On 15 September 1940, Flight Sergeant John Hannah was the wireless operator and air gunner in a Hampden bomber the same as he’d been countless times before. On this day him and his crew were carrying out a raid on German invasion barges at Antwerp, Belgium.
After releasing its bombs, the bomber quickly came under attack from anti-aircraft guns. It took a direct hit, which started a fierce fire that soon engulfed the whole fuselage.
Gunner George James bailed out after the floor melted beneath him in the intense heat. Surrounded by flames, Hannah would have been justified in following him. But instead he began trying to put out the fire with the aircraft’s two fire extinguishers.
When those were empty, he used his log book and then his own hands to stop the spread of the blaze. He worked for ten minutes in the blistering heat, as ammunition exploded all around him and another member of the crew bailed out of the stricken aircraft.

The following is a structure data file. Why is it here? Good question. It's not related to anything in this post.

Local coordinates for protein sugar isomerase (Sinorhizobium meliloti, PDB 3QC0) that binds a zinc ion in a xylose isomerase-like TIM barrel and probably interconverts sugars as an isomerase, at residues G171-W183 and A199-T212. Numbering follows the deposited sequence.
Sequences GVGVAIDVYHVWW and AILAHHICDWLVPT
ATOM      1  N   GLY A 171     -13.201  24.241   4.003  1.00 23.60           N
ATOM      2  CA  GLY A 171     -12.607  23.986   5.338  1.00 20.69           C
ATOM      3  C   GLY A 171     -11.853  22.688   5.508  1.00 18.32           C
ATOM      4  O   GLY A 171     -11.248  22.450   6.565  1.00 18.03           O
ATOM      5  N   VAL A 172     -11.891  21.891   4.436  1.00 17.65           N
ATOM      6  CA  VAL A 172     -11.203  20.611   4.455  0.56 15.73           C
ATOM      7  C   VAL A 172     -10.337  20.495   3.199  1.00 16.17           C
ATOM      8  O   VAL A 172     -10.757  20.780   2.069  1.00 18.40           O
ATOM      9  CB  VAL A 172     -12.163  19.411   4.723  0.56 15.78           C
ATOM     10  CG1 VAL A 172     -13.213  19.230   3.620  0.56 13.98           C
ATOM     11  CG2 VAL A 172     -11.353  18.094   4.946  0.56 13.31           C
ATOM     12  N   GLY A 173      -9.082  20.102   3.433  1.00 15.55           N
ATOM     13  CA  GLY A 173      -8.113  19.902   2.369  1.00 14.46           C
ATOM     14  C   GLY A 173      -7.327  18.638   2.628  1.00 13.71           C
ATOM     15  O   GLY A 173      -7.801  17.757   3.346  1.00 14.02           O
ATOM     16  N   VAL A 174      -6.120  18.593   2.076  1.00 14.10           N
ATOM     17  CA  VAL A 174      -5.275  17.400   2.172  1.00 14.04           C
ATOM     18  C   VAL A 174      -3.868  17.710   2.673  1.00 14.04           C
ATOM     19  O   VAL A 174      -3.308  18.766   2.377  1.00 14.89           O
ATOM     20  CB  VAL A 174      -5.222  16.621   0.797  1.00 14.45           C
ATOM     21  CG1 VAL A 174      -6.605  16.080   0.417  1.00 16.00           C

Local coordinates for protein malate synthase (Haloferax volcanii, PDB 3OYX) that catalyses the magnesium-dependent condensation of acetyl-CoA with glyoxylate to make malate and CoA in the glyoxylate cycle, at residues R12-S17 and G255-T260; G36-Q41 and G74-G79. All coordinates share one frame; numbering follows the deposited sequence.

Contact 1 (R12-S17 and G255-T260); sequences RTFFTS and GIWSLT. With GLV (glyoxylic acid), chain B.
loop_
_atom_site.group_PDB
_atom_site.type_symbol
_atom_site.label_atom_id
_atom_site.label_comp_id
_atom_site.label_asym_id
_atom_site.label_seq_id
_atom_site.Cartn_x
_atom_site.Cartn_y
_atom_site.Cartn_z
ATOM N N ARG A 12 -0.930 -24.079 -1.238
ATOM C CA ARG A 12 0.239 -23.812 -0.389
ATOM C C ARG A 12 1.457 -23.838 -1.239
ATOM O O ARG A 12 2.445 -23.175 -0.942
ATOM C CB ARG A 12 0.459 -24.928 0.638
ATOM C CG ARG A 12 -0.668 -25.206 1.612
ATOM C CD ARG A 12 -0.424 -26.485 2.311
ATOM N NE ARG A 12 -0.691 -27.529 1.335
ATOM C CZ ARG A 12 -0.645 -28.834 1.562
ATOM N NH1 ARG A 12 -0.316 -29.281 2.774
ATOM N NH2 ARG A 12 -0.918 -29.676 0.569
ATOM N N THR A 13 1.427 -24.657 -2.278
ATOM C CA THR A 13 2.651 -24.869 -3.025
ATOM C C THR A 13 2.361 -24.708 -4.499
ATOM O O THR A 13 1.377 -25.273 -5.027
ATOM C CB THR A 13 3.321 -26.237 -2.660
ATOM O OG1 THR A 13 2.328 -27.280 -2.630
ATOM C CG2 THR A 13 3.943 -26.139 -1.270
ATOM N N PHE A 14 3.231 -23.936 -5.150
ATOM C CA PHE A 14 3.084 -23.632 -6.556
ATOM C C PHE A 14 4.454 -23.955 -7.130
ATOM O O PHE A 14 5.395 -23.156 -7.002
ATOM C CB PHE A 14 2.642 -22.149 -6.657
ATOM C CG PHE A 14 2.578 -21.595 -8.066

Miraculously Hannah managed to stop the inferno, but suffered burns to his eyes and face in the process. He then crawled through to the pilot, Connor, to tell him the fire was out.
On discovering they were the only two left on board, severely injured, Hannah took over the navigation while Connor flew the badly-damaged bomber (pictured above) back to their base.
Hannah was taken to hospital for emergency treatment where he learned on 1 October that he had been awarded a Victoria Cross (VC), the highest decoration for gallantry, for his incredible bravery.
He was just 18 years old at the time. Hannah recovered and remained in the RAF, but contracted tuberculosis and was discharged in 1942. He died just five years later and is buried in Leicester.